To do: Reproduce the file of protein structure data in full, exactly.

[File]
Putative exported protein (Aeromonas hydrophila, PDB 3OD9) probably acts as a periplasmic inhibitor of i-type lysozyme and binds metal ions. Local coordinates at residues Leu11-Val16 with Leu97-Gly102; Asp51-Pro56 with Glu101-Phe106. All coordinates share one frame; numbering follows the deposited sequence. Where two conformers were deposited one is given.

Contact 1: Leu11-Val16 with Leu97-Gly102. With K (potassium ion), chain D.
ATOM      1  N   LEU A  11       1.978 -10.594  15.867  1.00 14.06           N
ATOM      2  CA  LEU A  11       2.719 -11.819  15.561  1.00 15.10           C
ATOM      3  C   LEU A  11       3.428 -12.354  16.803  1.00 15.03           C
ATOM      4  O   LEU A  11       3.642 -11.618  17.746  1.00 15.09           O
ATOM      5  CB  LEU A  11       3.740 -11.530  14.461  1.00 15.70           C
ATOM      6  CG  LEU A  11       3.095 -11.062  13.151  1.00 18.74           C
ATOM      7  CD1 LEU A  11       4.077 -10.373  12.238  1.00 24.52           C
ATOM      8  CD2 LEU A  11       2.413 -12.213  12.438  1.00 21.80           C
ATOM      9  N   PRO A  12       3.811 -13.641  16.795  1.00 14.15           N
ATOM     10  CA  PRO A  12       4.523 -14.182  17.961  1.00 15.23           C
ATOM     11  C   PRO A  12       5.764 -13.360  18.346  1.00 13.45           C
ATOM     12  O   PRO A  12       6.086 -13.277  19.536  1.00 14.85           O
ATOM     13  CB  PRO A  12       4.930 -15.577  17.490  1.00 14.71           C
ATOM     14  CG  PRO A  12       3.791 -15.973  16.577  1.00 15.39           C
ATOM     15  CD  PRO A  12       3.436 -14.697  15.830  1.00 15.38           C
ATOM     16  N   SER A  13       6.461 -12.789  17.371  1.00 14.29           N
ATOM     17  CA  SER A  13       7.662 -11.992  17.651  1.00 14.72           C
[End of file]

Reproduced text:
Putative exported protein (Aeromonas hydrophila, PDB 3OD9) probably acts as a periplasmic inhibitor of i-type lysozyme and binds metal ions. Local coordinates at residues Leu11-Val16 with Leu97-Gly102; Asp51-Pro56 with Glu101-Phe106. All coordinates share one frame; numbering follows the deposited sequence. Where two conformers were deposited one is given.

Contact 1: Leu11-Val16 with Leu97-Gly102. With K (potassium ion), chain D.
ATOM      1  N   LEU A  11       1.978 -10.594  15.867  1.00 14.06           N
ATOM      2  CA  LEU A  11       2.719 -11.819  15.561  1.00 15.10           C
ATOM      3  C   LEU A  11       3.428 -12.354  16.803  1.00 15.03           C
ATOM      4  O   LEU A  11       3.642 -11.618  17.746  1.00 15.09           O
ATOM      5  CB  LEU A  11       3.740 -11.530  14.461  1.00 15.70           C
ATOM      6  CG  LEU A  11       3.095 -11.062  13.151  1.00 18.74           C
ATOM      7  CD1 LEU A  11       4.077 -10.373  12.238  1.00 24.52           C
ATOM      8  CD2 LEU A  11       2.413 -12.213  12.438  1.00 21.80           C
ATOM      9  N   PRO A  12       3.811 -13.641  16.795  1.00 14.15           N
ATOM     10  CA  PRO A  12       4.523 -14.182  17.961  1.00 15.23           C
ATOM     11  C   PRO A  12       5.764 -13.360  18.346  1.00 13.45           C
ATOM     12  O   PRO A  12       6.086 -13.277  19.536  1.00 14.85           O
ATOM     13  CB  PRO A  12       4.930 -15.577  17.490  1.00 14.71           C
ATOM     14  CG  PRO A  12       3.791 -15.973  16.577  1.00 15.39           C
ATOM     15  CD  PRO A  12       3.436 -14.697  15.830  1.00 15.38           C
ATOM     16  N   SER A  13       6.461 -12.789  17.371  1.00 14.29           N
ATOM     17  CA  SER A  13       7.662 -11.992  17.651  1.00 14.72           C